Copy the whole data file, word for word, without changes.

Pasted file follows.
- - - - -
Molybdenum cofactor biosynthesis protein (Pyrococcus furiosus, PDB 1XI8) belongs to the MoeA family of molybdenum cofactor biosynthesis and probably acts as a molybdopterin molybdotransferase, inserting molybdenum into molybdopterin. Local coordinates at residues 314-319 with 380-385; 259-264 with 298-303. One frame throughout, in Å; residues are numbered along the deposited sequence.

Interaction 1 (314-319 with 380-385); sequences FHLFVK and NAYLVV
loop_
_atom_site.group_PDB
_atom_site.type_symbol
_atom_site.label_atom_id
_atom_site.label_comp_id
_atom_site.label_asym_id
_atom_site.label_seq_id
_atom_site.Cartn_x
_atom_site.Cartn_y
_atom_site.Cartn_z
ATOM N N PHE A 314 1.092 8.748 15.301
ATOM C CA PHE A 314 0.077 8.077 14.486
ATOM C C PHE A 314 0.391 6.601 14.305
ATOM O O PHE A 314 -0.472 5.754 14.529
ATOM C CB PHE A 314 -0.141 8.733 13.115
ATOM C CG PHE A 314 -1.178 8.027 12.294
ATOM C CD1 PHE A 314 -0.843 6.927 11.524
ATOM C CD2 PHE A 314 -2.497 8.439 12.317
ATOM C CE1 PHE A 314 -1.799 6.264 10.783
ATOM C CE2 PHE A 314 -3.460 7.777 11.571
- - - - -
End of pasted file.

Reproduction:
Molybdenum cofactor biosynthesis protein (Pyrococcus furiosus, PDB 1XI8) belongs to the MoeA family of molybdenum cofactor biosynthesis and probably acts as a molybdopterin molybdotransferase, inserting molybdenum into molybdopterin. Local coordinates at residues 314-319 with 380-385; 259-264 with 298-303. One frame throughout, in Å; residues are numbered along the deposited sequence.

Interaction 1 (314-319 with 380-385); sequences FHLFVK and NAYLVV
loop_
_atom_site.group_PDB
_atom_site.type_symbol
_atom_site.label_atom_id
_atom_site.label_comp_id
_atom_site.label_asym_id
_atom_site.label_seq_id
_atom_site.Cartn_x
_atom_site.Cartn_y
_atom_site.Cartn_z
ATOM N N PHE A 314 1.092 8.748 15.301
ATOM C CA PHE A 314 0.077 8.077 14.486
ATOM C C PHE A 314 0.391 6.601 14.305
ATOM O O PHE A 314 -0.472 5.754 14.529
ATOM C CB PHE A 314 -0.141 8.733 13.115
ATOM C CG PHE A 314 -1.178 8.027 12.294
ATOM C CD1 PHE A 314 -0.843 6.927 11.524
ATOM C CD2 PHE A 314 -2.497 8.439 12.317
ATOM C CE1 PHE A 314 -1.799 6.264 10.783
ATOM C CE2 PHE A 314 -3.460 7.777 11.571